Just like that, Forrest Lamp's rookie season was over before it began.
The ACL injury occurred on the third day of padded practices at training camp, and the team's second-round pick a year ago remembers every little vivid detail.
"It was a zone run, and I was double teaming with Joe Barksdale the defensive end up to the linebacker," he recalled. "I took a step to block Denzel Perryman, and my knee kind of just gave out. As soon as I hit him, I felt it. As soon as I took that step before I hit him, my knee gave out and there was a real bad burning sensation. I took a step and my knee caved in. It was kind of a freak accident. I knew it was something serious because I tried to get up, and I took a couple steps, but my leg just didn't feel right. So I sat back down, and sure enough, it was a torn ACL. It was horrible."
What helped raise his spirits in the immediate aftermath were words of encouragement from those who've suffered similar injuries. That includes the likes of Philip Rivers and Keenan Allen.
"It was really hard because I waited three weeks to have surgery so the swelling would go down," he explained. "Those were the worst three weeks because you can't really do any rehab. Then after the surgery, it was go time. I already had three weeks to be upset. What was awesome was guys who had been hurt in the past with ACLs came up to me. Keenan, (Nick) Dzubnar, Phil and a bunch of other guys. As soon as they found out, they came up to me and told me, 'I had the same thing. You're going to be just fine.'"
The fact that Allen just earned AP Comebacker Player of the Year honors one season after suffering the same injury as Lamp is particularly reassuring.
"Keenan told me he just had ACL surgery and he was just fine. He said, 'I'm in camp and I'm doing everything I'm supposed to be doing.' And then to see what he did this year after the same surgery, it's encouraging for sure. Seeing him have the success he's had, and Phil tore his ACL and he's been just fine. There have been tons of guys."
It's no secret the Bolts had high hopes for Lamp in 2018.
The Western Kentucky product was considered the consensus top guard prospect, and nearly every expert called him the steal of the draft.
While it was a blow to lose him for the entire season, their optimism over Lamp's future hasn't dimmed one bit. The good news is the guard feels even better than he expected at this juncture.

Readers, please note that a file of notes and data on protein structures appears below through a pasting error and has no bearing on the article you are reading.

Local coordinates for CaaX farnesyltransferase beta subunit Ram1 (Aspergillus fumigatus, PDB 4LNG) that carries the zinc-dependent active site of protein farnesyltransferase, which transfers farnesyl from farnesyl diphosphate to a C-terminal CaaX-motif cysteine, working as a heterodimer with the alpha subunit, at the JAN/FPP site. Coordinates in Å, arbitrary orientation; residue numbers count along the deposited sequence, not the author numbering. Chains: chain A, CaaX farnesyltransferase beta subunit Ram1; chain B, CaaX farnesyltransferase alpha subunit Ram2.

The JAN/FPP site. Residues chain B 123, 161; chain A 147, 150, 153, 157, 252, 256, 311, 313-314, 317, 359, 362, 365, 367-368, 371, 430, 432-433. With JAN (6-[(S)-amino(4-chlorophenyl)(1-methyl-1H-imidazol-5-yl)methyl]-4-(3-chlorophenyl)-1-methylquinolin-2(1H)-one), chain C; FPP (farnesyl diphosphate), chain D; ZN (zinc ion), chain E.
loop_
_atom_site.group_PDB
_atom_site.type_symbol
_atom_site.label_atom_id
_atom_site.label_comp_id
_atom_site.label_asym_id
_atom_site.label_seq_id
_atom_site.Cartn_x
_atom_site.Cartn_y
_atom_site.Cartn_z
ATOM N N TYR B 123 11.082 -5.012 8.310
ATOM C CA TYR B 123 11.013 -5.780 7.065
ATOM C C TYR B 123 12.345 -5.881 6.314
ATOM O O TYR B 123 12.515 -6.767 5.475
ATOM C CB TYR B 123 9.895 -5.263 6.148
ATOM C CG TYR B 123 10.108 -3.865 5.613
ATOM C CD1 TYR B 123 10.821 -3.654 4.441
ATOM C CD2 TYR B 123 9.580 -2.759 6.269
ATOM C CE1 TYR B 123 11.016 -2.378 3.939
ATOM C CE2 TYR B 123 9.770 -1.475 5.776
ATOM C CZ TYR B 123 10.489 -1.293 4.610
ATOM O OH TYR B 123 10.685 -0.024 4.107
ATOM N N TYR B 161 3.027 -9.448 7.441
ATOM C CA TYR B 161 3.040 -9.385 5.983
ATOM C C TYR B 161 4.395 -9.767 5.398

Now, as he sits dripping with sweat six-and-a-half months after suffering his injury, Lamp was asked to give an open and honest assessment of his progress.
His answer should be music to fans' ears.
"I'm feeling really good so far," he said. "I'm five months post-OP, and coming along really good. The training staff and I have been working Monday through Friday, and we've been starting to run and do things like that. Like Tom (Telesco) said, I should be back for camp and ready to go."
In case anyone forgot, there's a reason why Lamp garnered major buzz heading into last year's draft.
The 6-4, 310-pound four-year starter and two-time team captain did not allow a single sack over his final two seasons with the Hilltoppers. Equally impressive, he only allowed four QB pressures in 558 pass attempts during his final season at Western Kentucky. As a result, he often drew comparisons to Dallas Cowboys' perennial All-Pro lineman Zack Martin throughout the draft process.
If that's not enough of a refresher, Lamp weighed in on what fans should know about his strengths, as well as what he is still working to improve.
"I never played guard in college," he said. "I only played left tackle. The offense we were in at Western Kentucky was mainly a pass offense. So I think I'm a really good pass blocker. I think I have a lot there going for me. I'm still getting used to pulling and things like that because I never did a lot of that during college since I was playing tackle. So hopefully I can help add to what the offensive line did this year."
While it may have been a lost season on the field, the silver lining is how much he absorbed in the classroom. Lamp was present at nearly every meeting, soaking up the entire experience.
"During the year I was here Monday through Friday," he explained. "So after rehab, I would come to meetings Tuesday through Friday. That was really helpful, just to stay in the offense. Even in the offseason now, I've been out of meetings for a month or so, but the plays are still in the back of my head and I go over them every day. So being in the meetings was important because that can be really hard for a rookie."
Missing his entire rookie campaign also gave him a greater appreciation for the game he loves, further lighting a fire under Lamp during his rehab process. Now, he can't wait to join a unit that surrendered the fewest sacks in the NFL (18).
"I was really excited for our team. The majority of the games I stayed at home and watched just because I couldn't be on the sideline. I wouldn't be able to move or get out of the way if someone came my way and hit me. So most of the games I watched at home, and it was awesome watching the guys. Watching that and not being able to play, it definitely gives you more motivation. It was the first time I'd ever been really injured, and so this was the first time I'd ever been away from the team. So it definitely gave me more motivation to come back, be part of the team and show what I can do. I'm really excited to jump back in and be part of the group."
That all starts when the team reconvenes at Hoag Performance Center in April. When the time comes, perhaps no player will be more eager to get going than Lamp.
"I'm really looking forward to this offseason," he said. "I know everyone else is enjoying their time off, but I've had (enough time) off. I've been away from football for long enough. Everybody is always itching to get back, but I'm also just itching to be around the team and build the relationships I didn't get a chance to over the year."